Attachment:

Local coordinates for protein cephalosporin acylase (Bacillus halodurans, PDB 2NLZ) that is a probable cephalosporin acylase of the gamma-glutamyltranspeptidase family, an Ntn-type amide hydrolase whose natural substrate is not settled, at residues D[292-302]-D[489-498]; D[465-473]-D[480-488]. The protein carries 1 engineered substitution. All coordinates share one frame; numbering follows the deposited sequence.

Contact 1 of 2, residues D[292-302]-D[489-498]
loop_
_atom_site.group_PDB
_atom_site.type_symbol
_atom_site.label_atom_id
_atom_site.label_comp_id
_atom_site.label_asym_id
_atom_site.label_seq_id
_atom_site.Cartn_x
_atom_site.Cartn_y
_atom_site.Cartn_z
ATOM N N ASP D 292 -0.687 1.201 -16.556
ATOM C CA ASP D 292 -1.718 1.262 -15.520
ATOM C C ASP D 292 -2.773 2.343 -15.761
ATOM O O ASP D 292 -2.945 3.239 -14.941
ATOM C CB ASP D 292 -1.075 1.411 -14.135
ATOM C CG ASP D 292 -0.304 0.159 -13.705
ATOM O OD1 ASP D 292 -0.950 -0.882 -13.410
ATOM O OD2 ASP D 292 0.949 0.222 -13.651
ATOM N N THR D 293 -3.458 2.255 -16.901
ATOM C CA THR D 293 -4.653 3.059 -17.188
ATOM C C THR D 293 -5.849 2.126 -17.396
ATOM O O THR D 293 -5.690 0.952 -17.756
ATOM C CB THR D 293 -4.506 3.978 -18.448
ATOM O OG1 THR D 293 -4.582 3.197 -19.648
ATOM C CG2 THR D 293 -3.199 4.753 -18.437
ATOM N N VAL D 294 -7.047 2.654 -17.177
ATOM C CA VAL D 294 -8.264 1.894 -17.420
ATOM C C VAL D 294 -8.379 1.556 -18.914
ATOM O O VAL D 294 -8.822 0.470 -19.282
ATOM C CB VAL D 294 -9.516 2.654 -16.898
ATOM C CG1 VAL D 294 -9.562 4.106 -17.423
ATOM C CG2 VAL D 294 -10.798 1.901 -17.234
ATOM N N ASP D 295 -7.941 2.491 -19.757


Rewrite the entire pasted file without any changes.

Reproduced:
Local coordinates for protein cephalosporin acylase (Bacillus halodurans, PDB 2NLZ) that is a probable cephalosporin acylase of the gamma-glutamyltranspeptidase family, an Ntn-type amide hydrolase whose natural substrate is not settled, at residues D[292-302]-D[489-498]; D[465-473]-D[480-488]. The protein carries 1 engineered substitution. All coordinates share one frame; numbering follows the deposited sequence.

Contact 1 of 2, residues D[292-302]-D[489-498]
loop_
_atom_site.group_PDB
_atom_site.type_symbol
_atom_site.label_atom_id
_atom_site.label_comp_id
_atom_site.label_asym_id
_atom_site.label_seq_id
_atom_site.Cartn_x
_atom_site.Cartn_y
_atom_site.Cartn_z
ATOM N N ASP D 292 -0.687 1.201 -16.556
ATOM C CA ASP D 292 -1.718 1.262 -15.520
ATOM C C ASP D 292 -2.773 2.343 -15.761
ATOM O O ASP D 292 -2.945 3.239 -14.941
ATOM C CB ASP D 292 -1.075 1.411 -14.135
ATOM C CG ASP D 292 -0.304 0.159 -13.705
ATOM O OD1 ASP D 292 -0.950 -0.882 -13.410
ATOM O OD2 ASP D 292 0.949 0.222 -13.651
ATOM N N THR D 293 -3.458 2.255 -16.901
ATOM C CA THR D 293 -4.653 3.059 -17.188
ATOM C C THR D 293 -5.849 2.126 -17.396
ATOM O O THR D 293 -5.690 0.952 -17.756
ATOM C CB THR D 293 -4.506 3.978 -18.448
ATOM O OG1 THR D 293 -4.582 3.197 -19.648
ATOM C CG2 THR D 293 -3.199 4.753 -18.437
ATOM N N VAL D 294 -7.047 2.654 -17.177
ATOM C CA VAL D 294 -8.264 1.894 -17.420
ATOM C C VAL D 294 -8.379 1.556 -18.914
ATOM O O VAL D 294 -8.822 0.470 -19.282
ATOM C CB VAL D 294 -9.516 2.654 -16.898
ATOM C CG1 VAL D 294 -9.562 4.106 -17.423
ATOM C CG2 VAL D 294 -10.798 1.901 -17.234
ATOM N N ASP D 295 -7.941 2.491 -19.757